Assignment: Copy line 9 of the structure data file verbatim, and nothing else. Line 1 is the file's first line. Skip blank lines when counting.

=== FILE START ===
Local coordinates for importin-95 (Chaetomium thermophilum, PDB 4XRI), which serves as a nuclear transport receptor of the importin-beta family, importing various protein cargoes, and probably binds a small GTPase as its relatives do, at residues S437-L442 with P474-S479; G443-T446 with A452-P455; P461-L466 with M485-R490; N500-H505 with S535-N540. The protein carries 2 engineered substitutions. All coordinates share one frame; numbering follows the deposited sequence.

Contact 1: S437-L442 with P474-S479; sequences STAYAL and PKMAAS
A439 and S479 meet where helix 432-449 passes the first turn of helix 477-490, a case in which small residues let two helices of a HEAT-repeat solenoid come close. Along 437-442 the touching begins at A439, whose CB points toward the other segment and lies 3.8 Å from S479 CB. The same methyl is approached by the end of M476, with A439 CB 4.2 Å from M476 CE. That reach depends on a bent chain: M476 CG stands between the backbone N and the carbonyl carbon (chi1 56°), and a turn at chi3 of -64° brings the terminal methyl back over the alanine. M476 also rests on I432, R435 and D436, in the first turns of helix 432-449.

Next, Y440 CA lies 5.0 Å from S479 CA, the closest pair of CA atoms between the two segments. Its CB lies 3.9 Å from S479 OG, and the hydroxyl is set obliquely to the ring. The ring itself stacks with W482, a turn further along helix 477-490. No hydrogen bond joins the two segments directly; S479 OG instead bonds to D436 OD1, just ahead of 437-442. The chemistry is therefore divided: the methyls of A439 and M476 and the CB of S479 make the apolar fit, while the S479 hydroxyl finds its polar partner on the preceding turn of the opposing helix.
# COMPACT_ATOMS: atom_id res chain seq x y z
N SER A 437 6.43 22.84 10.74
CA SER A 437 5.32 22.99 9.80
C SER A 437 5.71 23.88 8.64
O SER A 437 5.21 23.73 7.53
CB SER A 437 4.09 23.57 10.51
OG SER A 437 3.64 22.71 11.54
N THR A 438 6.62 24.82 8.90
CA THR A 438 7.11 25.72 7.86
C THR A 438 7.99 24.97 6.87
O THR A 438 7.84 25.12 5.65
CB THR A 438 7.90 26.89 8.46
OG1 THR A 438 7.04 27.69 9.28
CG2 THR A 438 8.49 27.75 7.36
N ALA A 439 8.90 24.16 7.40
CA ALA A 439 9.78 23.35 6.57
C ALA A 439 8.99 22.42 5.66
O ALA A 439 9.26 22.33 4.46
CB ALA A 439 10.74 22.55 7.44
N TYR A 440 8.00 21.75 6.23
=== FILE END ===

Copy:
O SER A 437 5.21 23.73 7.53